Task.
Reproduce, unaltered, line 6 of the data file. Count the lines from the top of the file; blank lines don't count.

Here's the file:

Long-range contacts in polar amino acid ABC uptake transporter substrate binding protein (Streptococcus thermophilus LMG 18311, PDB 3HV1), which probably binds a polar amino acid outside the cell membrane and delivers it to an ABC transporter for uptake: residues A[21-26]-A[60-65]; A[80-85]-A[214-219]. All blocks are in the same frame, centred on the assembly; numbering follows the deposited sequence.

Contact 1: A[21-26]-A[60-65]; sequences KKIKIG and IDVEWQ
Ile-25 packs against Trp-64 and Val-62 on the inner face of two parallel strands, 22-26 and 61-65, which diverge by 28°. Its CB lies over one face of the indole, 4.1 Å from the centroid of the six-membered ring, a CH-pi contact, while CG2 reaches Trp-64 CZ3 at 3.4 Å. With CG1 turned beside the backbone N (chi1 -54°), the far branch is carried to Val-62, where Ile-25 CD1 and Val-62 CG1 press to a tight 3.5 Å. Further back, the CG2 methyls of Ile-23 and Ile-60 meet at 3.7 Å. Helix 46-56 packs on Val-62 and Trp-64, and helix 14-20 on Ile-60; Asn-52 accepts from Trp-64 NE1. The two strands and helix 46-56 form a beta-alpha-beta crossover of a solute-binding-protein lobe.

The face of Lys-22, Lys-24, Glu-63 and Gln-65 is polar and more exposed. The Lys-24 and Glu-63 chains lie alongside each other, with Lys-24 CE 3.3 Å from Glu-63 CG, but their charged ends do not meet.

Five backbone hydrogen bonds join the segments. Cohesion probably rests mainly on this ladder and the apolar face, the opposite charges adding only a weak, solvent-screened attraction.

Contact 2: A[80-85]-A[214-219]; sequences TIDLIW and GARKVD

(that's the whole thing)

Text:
Contact 2: A[80-85]-A[214-219]; sequences TIDLIW and GARKVD